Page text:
Monday, October 24, 2011

A "Catholic" Bank?

This report disappoints, but does not surprise me. 

It seems the Vatican is calling for the institution of a "central world bank" or "global pubic authority" in order to help avoid "the idolatry of the market" and ensure an "ethic of solidarity" among all nations, rich and poor.

If you know anything of the intellectual history of the West, this impulse is a logical, and enduring, product of both the idea of "empire", following the Roman experience, as well as the "catholic", or universal nature of the Roman Catholic Church.  The "idea" of "Europe", and later "Christendom" or the "West", as well the old "Holy Roman Empire" itself, all find their roots in it.  For that matter, so also does the current idea of a "European Union" (how's that working out?), not to mention the "League of Nations" and the "United Nations".

That's a lot of quotes, I know, but they all from the same idea, an idea we, most of us anyway, share. That is, that we're all children of the same God; we're all, essentially, the same.  Therefore, a single political union of some kind ought ideally to govern us all.  A universal, a catholic bank of some kind is a very practical first step toward the establishment of a catholic or universal political union, a  union that cements the ties that bind us in our common humanity under the same law, under the same God.

The problems here are at least least twofold.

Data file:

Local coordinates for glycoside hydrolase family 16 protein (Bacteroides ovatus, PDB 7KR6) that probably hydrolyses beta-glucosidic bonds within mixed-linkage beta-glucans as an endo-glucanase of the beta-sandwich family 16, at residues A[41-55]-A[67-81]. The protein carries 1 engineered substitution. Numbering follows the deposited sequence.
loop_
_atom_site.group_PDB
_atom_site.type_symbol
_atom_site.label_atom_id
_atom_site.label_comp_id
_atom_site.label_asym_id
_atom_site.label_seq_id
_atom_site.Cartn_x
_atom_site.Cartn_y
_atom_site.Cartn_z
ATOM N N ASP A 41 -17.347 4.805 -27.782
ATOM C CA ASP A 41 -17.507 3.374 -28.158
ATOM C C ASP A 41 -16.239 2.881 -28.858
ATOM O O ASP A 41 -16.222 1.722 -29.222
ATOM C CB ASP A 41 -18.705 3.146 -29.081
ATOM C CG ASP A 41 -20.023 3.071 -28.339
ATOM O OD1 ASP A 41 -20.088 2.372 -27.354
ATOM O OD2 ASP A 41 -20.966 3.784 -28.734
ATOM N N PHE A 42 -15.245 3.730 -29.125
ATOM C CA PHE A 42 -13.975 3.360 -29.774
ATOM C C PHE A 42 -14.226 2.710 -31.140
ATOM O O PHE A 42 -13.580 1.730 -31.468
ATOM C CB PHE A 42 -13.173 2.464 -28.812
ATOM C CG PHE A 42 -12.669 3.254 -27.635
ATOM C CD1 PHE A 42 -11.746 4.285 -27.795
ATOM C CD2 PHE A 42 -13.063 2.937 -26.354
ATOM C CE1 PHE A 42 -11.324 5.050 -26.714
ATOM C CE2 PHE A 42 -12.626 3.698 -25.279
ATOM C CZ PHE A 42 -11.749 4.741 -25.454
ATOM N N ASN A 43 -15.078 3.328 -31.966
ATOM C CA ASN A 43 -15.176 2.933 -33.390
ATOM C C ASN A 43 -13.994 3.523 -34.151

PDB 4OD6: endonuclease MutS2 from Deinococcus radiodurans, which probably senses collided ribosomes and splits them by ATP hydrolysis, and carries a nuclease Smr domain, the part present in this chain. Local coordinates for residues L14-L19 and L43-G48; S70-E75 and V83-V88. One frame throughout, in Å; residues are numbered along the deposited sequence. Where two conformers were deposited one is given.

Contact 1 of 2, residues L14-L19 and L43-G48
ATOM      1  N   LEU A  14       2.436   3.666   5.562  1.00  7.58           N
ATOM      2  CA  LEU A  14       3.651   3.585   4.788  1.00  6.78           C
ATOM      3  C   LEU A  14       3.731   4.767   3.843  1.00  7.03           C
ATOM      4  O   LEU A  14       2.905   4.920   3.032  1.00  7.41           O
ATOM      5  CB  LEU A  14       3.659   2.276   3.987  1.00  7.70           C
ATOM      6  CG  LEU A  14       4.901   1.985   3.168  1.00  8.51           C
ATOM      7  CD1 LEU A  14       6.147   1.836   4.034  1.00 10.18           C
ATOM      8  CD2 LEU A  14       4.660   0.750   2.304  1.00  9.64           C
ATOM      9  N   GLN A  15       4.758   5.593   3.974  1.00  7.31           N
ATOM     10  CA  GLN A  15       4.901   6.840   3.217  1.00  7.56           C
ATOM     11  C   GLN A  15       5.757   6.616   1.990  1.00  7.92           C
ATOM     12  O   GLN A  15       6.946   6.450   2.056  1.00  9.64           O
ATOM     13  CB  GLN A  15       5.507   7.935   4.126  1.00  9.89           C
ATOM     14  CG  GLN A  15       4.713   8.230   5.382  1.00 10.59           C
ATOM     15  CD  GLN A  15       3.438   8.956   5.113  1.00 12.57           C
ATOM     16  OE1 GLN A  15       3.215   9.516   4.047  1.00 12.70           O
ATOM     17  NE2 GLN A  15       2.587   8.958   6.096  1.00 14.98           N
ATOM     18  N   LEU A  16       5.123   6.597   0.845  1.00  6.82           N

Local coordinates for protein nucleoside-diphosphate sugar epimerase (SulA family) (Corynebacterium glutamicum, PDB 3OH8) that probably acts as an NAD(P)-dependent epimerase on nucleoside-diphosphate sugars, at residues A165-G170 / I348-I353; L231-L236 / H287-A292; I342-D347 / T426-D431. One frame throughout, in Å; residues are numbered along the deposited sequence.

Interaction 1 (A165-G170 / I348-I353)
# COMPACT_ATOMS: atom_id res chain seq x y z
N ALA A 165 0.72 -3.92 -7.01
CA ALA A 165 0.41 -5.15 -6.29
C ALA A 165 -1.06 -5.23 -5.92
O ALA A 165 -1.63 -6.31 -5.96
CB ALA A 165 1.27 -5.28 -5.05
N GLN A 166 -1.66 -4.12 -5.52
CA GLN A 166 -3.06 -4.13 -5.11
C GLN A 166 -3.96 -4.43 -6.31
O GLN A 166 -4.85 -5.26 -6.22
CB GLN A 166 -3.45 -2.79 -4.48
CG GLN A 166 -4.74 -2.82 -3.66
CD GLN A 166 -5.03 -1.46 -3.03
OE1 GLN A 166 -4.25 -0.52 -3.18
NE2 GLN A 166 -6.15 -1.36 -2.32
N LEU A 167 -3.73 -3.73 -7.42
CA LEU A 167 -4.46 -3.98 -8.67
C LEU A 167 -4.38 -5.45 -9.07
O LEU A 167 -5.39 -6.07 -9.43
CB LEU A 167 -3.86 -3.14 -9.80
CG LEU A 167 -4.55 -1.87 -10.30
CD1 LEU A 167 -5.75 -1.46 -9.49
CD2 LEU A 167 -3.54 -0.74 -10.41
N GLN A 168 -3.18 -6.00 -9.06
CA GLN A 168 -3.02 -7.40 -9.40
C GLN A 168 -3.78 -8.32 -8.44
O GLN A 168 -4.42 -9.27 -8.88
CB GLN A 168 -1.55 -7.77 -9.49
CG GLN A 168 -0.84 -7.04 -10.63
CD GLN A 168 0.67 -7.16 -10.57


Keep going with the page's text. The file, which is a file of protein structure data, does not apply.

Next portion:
First, we're still sinners and it's the abiding sin nature that divides us.  As long as sin is given a fighting chance, preliminary measures may be the best, the most prudent we can take in this fallen world.  To this point anyway, it would seem that the modern nation-state, formally conceived with the Peace of Westphalia in 1648, is the best we can do.  History has demonstrated that serious attempts to extend political union beyond the nation-state is almost always replete with sinful hubris and leads to more violence, more injustice, not less.

Second, and related, free-market capitalism, while admittedly not free from sinful motivations, appears to be the very best system for the creation of wealth.  Wealth that the church, the very presence of the body of Christ on earth, can then admonish us to understand as a good which should always be shared and never idolized.       

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